Thursday, May 28, 2009

Live-blogging the sex workers' debate in the feminist collective's house

Our speaker is Sarah Bracke a gender studies background. next generation, a feminist network in europe, there were an issue with sex work.

At some point NG, first network that evolved in europe in the social forum.

The conflict started in the 2nd forum, in 2003, in paris. That social forum started with the women's day. The day became de-politicized, which was a problem for us. The 2 great issues were: the headscarf and the sex-work. There was a law-project against "passive soliciting. It was supported by many feminists in the forum. We had proposed a woman that worked a lot on trafficking for a panel. They wanted a young eastern european woman from a trafficking issue.

Then they asked about an abstract, so she was going to talk about how this problem is used for anti-immigration. SHe was excluded.

Then there was a workshop about gender-based violence. As we predicted there was a lot on sex-work (more than work).

We found it problematic that sex work is only discussed as a form of violence against women. So when one woman of our group that wanted to voice her opinion they cut the electricity from the mic.

There was a final report that was very miserable and negative, so a couple of us (in the mass of 3000) stood up and started shouting that they are not saying everything.

A group from barcelona, that had pink umbrellas (for another project) so those who couldn't shout they opened the umbrella... and then women with other umbrellas started opening theirs.

So they had to give us the mic, so I spoke and said that there is an official line before the debate. Then we started talking about the scarf and sex work.

So on the spot, we improvised a position and we refused to answer that, but they wouldn't listen and it degenerated into a "you take our husbands" kind of conversation.
After this we had to go home, over the years we tried to continue the conversation and to reflect on the issue.

Definition of trafficking:
There are different legal definition of traficking. It's usually when people are exploited because they are smuggled or helped by traffickers to come and lose their papers. This work can be anything, but it is usually associated with sex work.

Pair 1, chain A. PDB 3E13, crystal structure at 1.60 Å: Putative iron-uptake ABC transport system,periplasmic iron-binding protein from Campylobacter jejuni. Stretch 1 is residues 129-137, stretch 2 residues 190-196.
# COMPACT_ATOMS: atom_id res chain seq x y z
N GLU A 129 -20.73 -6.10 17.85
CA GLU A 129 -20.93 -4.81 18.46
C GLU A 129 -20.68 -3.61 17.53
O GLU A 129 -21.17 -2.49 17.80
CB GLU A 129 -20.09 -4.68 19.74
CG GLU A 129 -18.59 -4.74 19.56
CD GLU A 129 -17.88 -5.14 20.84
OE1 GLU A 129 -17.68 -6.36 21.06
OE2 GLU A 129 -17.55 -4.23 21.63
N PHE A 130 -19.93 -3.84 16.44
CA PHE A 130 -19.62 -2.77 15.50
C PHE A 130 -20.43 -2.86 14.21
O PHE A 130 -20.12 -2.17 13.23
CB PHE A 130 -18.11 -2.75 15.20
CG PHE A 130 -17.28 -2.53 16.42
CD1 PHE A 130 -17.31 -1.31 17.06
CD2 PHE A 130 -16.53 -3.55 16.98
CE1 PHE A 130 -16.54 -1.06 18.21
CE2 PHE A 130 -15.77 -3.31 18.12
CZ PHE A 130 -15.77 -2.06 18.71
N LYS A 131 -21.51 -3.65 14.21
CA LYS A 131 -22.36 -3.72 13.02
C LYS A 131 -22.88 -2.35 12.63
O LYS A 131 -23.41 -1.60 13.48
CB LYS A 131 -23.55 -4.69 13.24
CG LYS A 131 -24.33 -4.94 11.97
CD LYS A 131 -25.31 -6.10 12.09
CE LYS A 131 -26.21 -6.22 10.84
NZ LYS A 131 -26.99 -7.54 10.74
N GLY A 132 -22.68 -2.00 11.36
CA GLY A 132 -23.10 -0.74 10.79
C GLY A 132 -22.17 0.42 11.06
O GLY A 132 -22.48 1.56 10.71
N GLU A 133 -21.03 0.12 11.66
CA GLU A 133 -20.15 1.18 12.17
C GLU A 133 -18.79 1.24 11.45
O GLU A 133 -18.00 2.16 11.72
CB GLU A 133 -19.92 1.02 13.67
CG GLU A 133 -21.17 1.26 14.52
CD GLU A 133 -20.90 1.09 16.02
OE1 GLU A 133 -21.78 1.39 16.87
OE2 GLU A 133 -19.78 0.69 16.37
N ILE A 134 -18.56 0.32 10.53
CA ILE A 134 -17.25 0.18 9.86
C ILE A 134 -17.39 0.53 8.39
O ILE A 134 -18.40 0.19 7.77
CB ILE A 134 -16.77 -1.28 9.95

We had a position about trafficking, since everyone has "policies and position" about it. The woman, (get her name) would explain to you, how these women that wish to migrate, they don't have access to routs of migration other than trafficking. They don't want to go home! These women keep on coming back, time after time.

For us it is clear to us, this "saving" project is a feminist political issue. So we decided to go and talk to them, to inform them if they don't know or expose their complicity with anti-migration policies.

There is a great problematic gendered view on trafficking.

It was clear for us that this position of "saving the poor other" holds a very sad history, colonialism and such.

But still we were not prepared to the prostitute debate. People concluded that we were the "prostitutes collective".

A dichotomy emerged for us: it's either you're a pro-prostitution or you're an abolition. For us this was not interesting. We said, wait maybe the problem is the way we see it. Sex work is an umbrella term for very different situations. So we voiced our interest in looking at it different.
In feminism it matters a great deal how you imagine the source of gender oppression. This is why there are so many feminisms.

This fear of economics and this fear of sexuality, are both represented as two separate things. This separation is something we could say really works against the feminist debate. hence the sex-work's difficulty.

If you combine these fears, we start looking at other things, like marriage where economics and sexuality come together. So sex-work is not just this marginalized groups, it's maybe marriage.
And when you start looking at it this way, you start seeing it differently.

Marxist feminism also looks at reproductive rights. And this idea that all the affection and care, that are seen as unpaid work, and it is very much gendered.

What we also see in europe, as women start entering the working field, where the traditional women is replaced by another "type" of women, that are economically and ethnically inferior!

We start seeing things differently, we look back at marital love is not so just affection, economics come into the picture too... and sex-work is not that isolated from marriage after all.